Surfacing

   Surfacing. (c) 2010 Diane Reardon. 10"x10". Encaustic over hand-dyed fabric & paper. Collection of G.B.

   Surfacing. (c) 2010 Diane Reardon. 10"x10". Encaustic over hand-dyed fabric & paper. Collection of G.B.

It’s hard for me to imagine the part of whale life where they have to swim up to the surface to get their next breath. It may be after minutes or hours but they are unique in this general pattern of surfacing to breathe.

Coming Up for Air

Whales are not like fish who remain in their watery world, getting oxygen through their gills. And they’re different from other marine mammals like seals and polar bears, who can and do haul out for extended periods.

(c) Ray Collins. Source: http://www.lifebuzz.com/sea-mountains/

(c) Ray Collins. Source: http://www.lifebuzz.com/sea-mountains/

Whales’ Worlds

The work of photographer Ray Collins captures a bit of this surface view, at the threshold between two worlds. Although he’s a surf photographer, his artist’s eye for abstract patterns helps me imagine the view whales have, even when far offshore.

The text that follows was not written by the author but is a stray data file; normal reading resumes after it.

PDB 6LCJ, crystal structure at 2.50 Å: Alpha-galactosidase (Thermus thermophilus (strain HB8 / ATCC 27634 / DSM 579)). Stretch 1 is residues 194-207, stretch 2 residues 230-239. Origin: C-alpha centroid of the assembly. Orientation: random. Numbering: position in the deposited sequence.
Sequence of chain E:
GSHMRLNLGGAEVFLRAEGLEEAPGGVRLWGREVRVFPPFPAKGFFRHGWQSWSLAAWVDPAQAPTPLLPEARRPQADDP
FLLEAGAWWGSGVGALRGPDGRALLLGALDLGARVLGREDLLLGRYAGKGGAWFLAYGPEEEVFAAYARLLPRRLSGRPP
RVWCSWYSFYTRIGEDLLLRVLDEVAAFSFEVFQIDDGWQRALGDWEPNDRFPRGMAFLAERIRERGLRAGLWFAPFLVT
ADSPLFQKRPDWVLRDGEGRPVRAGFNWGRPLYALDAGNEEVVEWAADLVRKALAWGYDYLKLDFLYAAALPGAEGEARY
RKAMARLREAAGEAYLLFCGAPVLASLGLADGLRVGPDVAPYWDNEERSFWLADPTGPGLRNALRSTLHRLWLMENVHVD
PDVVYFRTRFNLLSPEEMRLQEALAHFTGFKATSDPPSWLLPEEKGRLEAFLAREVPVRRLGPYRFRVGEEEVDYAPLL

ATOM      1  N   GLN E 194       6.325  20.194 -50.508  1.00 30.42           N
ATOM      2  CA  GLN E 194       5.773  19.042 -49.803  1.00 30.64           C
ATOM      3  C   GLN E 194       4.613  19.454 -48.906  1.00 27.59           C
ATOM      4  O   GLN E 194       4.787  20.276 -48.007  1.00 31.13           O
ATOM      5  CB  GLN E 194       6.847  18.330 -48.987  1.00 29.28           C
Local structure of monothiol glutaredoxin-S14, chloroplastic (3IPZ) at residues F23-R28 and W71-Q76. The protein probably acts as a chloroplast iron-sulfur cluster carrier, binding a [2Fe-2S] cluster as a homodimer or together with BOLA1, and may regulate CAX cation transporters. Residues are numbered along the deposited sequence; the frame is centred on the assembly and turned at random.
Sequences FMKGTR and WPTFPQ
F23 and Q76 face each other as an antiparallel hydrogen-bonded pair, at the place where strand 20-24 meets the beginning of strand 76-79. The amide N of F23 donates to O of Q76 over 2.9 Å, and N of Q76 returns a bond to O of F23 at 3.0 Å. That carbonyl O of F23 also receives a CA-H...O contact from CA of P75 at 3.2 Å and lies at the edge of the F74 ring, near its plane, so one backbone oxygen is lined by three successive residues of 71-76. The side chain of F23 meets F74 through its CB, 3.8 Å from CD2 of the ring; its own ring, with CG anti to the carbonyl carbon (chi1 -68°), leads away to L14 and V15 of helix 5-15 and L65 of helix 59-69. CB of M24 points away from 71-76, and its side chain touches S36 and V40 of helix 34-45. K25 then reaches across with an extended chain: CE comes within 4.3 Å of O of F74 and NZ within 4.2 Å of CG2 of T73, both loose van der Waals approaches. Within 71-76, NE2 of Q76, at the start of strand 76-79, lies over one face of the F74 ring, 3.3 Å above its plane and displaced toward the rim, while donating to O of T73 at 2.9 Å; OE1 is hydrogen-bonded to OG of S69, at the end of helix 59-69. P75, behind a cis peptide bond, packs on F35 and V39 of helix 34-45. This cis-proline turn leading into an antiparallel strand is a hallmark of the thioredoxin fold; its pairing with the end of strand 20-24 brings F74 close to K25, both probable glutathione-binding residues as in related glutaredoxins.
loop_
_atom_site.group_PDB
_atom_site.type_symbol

(C) RAY COLLINS. SOURCE: HTTP://WWW.LIFEBUZZ.COM/SEA-MOUNTAINS/

(C) RAY COLLINS. SOURCE: HTTP://WWW.LIFEBUZZ.COM/SEA-MOUNTAINS/

His latest book of crystal clear images, Found at Sea , is just coming out and can be pre-publication purchased at his site. More about how this color-blind Aussie works is there as well, including the short video below.

I continue to be grateful to the photographers who bring us images of whales, the worlds they swim in, and, in this case, a better idea of what their surfacing might be like.